Standard Names: Red Gurnard, Spiny Gurnard, Butterfly Gurnard, Latchet. Up to 30 species not differentiated at market.
There are many species of Gurnard, though the one most commonly marketed is Red Gurnard. Red Gurnard are found in most Australian waters but are most common in southern waters in depths of up to 100m, as far as the inner continental shelf.
|Government Stock Assessment|
|New Zealand||"stock assessments in 2013-2015 show that red gurnard are at or above their management targets in virtually all areas where they occur (although overfishing may be occurring in some South Island areas)."||Forest and Bird lists longline-caught Gurnard (from top half of North Island) as "Ok to eat but some concerns" (Orange - Eat less of) and trawl-caught Gurnard as Worst Choice (Red - Don't eat)|
|What do these terms mean?|
Not much biological research has been done on Gurnard in Australia, making it hard to assess. In Commonwealth fisheries, Gurnard is caught as a 'minor byproduct' of the Great Australian Bight Trawl Sector (GABTS) Fishery and the Commonwealth Trawl and Scalefish Hook Fishery. Both of these fisheries primarily target high-value deepwater species such as Orange Roughy, Oreodories, Gemfish, Redfish, Blue Grenadier and Deepwater Sharks. There are no Total Allowable Catch Limits (TAC) for Gurnard in Australian Commonwealth waters. Catches are considered "Low" and "Reasonably Stable" in the NSW Ocean Trawl Fishery.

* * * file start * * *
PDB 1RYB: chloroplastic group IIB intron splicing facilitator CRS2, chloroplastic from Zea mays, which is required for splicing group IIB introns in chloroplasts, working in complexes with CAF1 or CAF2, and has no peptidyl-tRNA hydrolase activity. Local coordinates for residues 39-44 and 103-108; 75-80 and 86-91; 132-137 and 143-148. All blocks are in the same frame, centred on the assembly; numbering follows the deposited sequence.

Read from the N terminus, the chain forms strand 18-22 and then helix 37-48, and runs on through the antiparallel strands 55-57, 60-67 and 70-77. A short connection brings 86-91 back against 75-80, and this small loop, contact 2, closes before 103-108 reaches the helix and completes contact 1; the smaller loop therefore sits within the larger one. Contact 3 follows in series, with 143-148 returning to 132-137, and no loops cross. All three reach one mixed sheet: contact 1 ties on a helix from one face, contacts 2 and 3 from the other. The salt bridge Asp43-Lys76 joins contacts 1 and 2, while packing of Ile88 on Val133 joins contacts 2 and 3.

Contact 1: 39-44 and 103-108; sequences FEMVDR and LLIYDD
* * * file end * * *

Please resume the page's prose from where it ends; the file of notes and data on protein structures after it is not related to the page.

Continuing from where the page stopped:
Much more research has been done in New Zealand. They have been found to live for approximately 15 years, and they can grow as large as 2kg and 50cm. It is likely that Gurnard are fast growing and reach sexual maturity at 2-3 years old.
Trawling catches many non-target species and bottom trawling as a method of fishing can cause considerable damage to seabed habitats and ecosystems.
Gurnard have firm flesh that holds together well when cooking. They can be grilled or fried, however they have a very low oil content and the flesh can dry out. To combat this cook Gurnard fillets on a lower heat or using a wet method such a braising. Gurnard can be added to a soup or stew. The bones of Gurnard make good stock.
The firm, tight, 'springy' meat of Leatherjacket can be used an alternative to that of Gurnard, whether grilling, frying or using in wet preparations.
Like Gurnard, Redfish make excellent stock. The firm meat will hold up well in wet preparations and can be added to soups, curries or stews such as a traditional Bouillabaisse.
Like Gurnard, the flesh of Ling is firm, white, and holds together well when cooked, having a 'spring' to it. Use fillets or diced pieces as an alternative in most preparations.